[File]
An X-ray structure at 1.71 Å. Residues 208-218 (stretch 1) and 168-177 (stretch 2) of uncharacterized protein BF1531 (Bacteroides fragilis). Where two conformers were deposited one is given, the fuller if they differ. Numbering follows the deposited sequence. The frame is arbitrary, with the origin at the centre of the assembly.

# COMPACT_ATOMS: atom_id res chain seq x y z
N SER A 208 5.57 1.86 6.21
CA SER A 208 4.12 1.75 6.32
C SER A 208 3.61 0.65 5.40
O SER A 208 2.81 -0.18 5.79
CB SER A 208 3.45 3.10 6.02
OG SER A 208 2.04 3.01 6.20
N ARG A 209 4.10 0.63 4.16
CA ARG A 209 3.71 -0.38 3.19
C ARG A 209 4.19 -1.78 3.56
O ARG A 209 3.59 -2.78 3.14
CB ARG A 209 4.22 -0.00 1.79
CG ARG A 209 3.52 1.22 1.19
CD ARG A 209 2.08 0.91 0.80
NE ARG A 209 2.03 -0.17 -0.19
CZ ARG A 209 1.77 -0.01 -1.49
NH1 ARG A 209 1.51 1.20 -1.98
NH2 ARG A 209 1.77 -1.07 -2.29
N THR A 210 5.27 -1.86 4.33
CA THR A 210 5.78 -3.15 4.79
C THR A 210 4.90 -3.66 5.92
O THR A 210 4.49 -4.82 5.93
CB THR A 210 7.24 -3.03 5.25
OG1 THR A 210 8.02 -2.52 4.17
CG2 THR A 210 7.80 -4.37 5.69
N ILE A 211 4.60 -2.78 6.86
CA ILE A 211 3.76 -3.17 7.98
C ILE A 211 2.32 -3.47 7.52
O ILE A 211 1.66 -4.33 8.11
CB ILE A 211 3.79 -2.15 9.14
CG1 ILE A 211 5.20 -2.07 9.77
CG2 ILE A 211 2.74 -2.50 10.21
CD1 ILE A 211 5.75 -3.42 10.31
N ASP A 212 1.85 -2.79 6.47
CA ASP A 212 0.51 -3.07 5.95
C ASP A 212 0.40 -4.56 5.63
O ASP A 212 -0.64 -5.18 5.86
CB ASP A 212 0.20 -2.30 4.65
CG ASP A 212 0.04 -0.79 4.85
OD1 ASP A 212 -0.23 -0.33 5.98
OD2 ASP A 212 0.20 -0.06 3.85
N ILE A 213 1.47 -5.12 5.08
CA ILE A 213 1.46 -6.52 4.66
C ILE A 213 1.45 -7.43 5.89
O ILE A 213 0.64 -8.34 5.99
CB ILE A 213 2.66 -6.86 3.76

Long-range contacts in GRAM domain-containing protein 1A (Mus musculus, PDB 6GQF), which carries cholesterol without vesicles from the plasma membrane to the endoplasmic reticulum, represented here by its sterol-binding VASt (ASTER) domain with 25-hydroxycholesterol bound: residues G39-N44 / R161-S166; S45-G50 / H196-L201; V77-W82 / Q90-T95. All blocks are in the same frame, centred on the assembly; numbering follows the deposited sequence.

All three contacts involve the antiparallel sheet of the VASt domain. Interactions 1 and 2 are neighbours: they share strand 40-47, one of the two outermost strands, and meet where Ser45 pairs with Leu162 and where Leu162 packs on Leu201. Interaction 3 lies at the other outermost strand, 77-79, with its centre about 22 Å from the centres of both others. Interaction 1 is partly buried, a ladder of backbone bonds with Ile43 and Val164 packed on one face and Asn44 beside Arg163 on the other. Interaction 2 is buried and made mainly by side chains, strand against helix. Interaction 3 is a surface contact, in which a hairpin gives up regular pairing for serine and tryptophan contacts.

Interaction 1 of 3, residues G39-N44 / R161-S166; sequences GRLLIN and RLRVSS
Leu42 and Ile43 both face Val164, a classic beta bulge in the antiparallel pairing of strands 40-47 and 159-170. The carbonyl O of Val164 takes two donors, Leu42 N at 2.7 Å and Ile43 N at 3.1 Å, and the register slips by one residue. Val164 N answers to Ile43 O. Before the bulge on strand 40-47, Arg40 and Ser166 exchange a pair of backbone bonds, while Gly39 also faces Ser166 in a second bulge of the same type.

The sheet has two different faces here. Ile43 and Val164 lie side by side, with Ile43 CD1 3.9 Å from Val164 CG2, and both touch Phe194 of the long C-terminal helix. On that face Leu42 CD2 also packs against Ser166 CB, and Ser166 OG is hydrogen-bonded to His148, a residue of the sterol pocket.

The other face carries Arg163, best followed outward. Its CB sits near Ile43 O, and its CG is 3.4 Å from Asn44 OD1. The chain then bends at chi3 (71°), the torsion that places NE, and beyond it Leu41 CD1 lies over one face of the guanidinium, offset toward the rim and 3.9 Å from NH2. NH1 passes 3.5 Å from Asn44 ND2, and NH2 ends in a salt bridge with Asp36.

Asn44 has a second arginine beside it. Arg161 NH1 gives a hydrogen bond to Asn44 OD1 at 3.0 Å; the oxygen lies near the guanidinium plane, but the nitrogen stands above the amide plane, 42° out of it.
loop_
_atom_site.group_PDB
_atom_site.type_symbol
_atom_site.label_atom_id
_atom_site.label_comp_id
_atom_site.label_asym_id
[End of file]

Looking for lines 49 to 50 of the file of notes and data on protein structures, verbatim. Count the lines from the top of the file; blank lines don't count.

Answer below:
All three contacts involve the antiparallel sheet of the VASt domain. Interactions 1 and 2 are neighbours: they share strand 40-47, one of the two outermost strands, and meet where Ser45 pairs with Leu162 and where Leu162 packs on Leu201. Interaction 3 lies at the other outermost strand, 77-79, with its centre about 22 Å from the centres of both others. Interaction 1 is partly buried, a ladder of backbone bonds with Ile43 and Val164 packed on one face and Asn44 beside Arg163 on the other. Interaction 2 is buried and made mainly by side chains, strand against helix. Interaction 3 is a surface contact, in which a hairpin gives up regular pairing for serine and tryptophan contacts.

Interaction 1 of 3, residues G39-N44 / R161-S166; sequences GRLLIN and RLRVSS